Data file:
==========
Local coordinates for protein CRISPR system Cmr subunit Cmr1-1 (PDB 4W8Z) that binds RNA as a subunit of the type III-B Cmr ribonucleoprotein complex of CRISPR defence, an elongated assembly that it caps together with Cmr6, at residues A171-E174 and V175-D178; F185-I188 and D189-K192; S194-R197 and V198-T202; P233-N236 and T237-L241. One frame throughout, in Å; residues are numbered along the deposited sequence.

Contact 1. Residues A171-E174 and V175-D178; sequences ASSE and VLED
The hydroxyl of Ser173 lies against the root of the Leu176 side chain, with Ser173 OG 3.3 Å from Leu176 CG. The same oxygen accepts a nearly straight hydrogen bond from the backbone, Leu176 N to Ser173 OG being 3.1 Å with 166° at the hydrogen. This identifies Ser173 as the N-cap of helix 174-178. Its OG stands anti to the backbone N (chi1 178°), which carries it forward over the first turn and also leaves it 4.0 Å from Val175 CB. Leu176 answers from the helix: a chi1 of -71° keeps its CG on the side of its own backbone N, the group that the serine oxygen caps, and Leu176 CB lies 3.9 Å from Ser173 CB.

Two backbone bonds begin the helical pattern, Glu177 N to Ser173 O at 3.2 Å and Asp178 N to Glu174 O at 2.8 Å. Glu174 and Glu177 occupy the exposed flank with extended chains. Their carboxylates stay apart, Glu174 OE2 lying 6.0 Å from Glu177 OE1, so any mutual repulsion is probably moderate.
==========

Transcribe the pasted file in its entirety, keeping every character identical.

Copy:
Local coordinates for protein CRISPR system Cmr subunit Cmr1-1 (PDB 4W8Z) that binds RNA as a subunit of the type III-B Cmr ribonucleoprotein complex of CRISPR defence, an elongated assembly that it caps together with Cmr6, at residues A171-E174 and V175-D178; F185-I188 and D189-K192; S194-R197 and V198-T202; P233-N236 and T237-L241. One frame throughout, in Å; residues are numbered along the deposited sequence.

Contact 1. Residues A171-E174 and V175-D178; sequences ASSE and VLED
The hydroxyl of Ser173 lies against the root of the Leu176 side chain, with Ser173 OG 3.3 Å from Leu176 CG. The same oxygen accepts a nearly straight hydrogen bond from the backbone, Leu176 N to Ser173 OG being 3.1 Å with 166° at the hydrogen. This identifies Ser173 as the N-cap of helix 174-178. Its OG stands anti to the backbone N (chi1 178°), which carries it forward over the first turn and also leaves it 4.0 Å from Val175 CB. Leu176 answers from the helix: a chi1 of -71° keeps its CG on the side of its own backbone N, the group that the serine oxygen caps, and Leu176 CB lies 3.9 Å from Ser173 CB.

Two backbone bonds begin the helical pattern, Glu177 N to Ser173 O at 3.2 Å and Asp178 N to Glu174 O at 2.8 Å. Glu174 and Glu177 occupy the exposed flank with extended chains. Their carboxylates stay apart, Glu174 OE2 lying 6.0 Å from Glu177 OE1, so any mutual repulsion is probably moderate.